Relegious Toleration Process Began During The Colonial Period
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Please link to, use as textbook/supplement, and share.  Updated 10/7/18

To many North American Immigrants, religion was central to their entire belief system. Some sought religious freedom for their religion and an end to their persecution. In 1620, Plymouth's Pilgrims who had faced no religious persecution in the Netherlands left, as they feared their youth would be led astray. Massachusetts Bay Puritans banished dissenters to their own colonial Congregationalist denomination, banished other denominations and executed those who violated such banishment.. Catholic Maryland was a haven but soon had a Protestant majority
and a virtual civil war between the two. See Turning Points in American History: The Colonial Period.

The Religious toleration process began with Puritan dissenter Roger Williams. He founded Rhode Island where he established separation of church and state and opposed forced worship. Dutch New Amsterdam allowed the first Jewish community. It  was passed by a Protestant legislature. Soon  Pennsylvania's most tolerant Quakers joined assisted the process. The English 1640's Civil Wars, which  establishment of a Puritan dictatorship, illustrated the problems of religious and political conflict.

Marylandís famous 1649 Religious Toleration Act  protected Catholics from Protestant antagonism. The Act allowed freedom of worship for Maryland's  Trinitarian Christians, but sentenced to death anyone who denied the divinity of Jesus. It was revoked in 1654 by 
William Claiborne, a Virginian who had been appointed as a commissioner by Oliver Cromwell.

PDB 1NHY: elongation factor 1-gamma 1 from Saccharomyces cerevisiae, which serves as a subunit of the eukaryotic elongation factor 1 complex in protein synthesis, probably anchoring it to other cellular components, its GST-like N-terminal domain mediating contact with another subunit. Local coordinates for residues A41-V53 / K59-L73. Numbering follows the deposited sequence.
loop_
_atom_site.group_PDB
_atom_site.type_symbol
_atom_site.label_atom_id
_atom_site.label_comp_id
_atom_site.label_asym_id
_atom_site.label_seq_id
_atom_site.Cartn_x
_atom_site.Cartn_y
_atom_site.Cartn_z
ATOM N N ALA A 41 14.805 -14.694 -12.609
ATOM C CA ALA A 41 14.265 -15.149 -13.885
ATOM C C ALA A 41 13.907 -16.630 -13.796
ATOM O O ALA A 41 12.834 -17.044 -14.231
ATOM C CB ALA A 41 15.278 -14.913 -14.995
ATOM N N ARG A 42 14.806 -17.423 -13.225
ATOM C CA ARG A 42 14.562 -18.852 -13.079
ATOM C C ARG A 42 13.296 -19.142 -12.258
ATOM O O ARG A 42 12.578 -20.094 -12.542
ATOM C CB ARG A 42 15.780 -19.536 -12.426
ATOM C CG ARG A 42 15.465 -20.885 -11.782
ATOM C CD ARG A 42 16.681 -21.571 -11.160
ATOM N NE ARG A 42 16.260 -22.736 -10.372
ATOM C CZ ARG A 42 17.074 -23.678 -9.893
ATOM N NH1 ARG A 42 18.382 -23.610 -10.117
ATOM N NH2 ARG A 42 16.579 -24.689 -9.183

He was an Anglican, a Puritan sympathizer, an Anglican and strongly hostile to the Catholic Religion.
When
 Lord Calvert's followers regained control of Maryland, the Act was reinstated, before being repealed permanently in 1692 following the events of the 
Glorious Revolution, and the Protestant Revolution in Maryland. As the first law on religious tolerance in the British North America, it influenced related laws in other colonies and portions of it were echoed in the writing of the First Amendment to the United States Constitution, which enshrined religious freedom in American law.

Why Do We Believe the Myth concerning freedom of religion. Anachronistic tendency
confuse colonial practice with the 1791 First Amendment to the Constitution which banned any state established religion, established federal legal religious toleration. It did not represent  events that occurred 150 years of history and banned only Congress from establishing a state religion. State churches  continued into the 19th century. It took the 1868 Fourteenth Amendment in 1868 and 20th century Supreme Court decisions to complete the legal part of the process. Projection of events from 1791Ė1833 onto the 1600s is more anachronistic. Projecting our contemporary values onto the past  is more anachronistic. Because Roger Williams called  for tolerance and the separation of church and state to protect his true church from the corruption of the state is one isolated event. Turning Points in American History: 1973_Finally Brings Fast Track Civil Rights

Plenty of religious prejudice existed during all of U.S. history. Deep anti-Catholicism
prejudice reached a peak in 1850 with the anti-Catholicxenophobic,  immigration hostile
Know Nothing Party

Anti-Catholicism reemerged in the early 1920 with  the Ku Klux Klan. It played a role in the 1928 presidential election defeat of Catholic Al Smith.

The Real Emergence of Religious Toleration
During and after World War II many began to really question their attitude religious tolerance. Many Americans witnessed Hitlerís racist ideas and the hideous consequences of his literal implementation of religious and racial prejudices. Americans in uniform saw and interacted with other Americans of different religions and races for the first time. The impact of this awakening was profound and nearly immediate. In just a few years the Major League Baseball was integrated, a film about anti-Semitism in American won the Oscar for Best Picture, President Harry Truman  ordered the integration of the armed forces, and he recognized of the state of Israel, and the Supreme Court ordered integration of the public schools.

 

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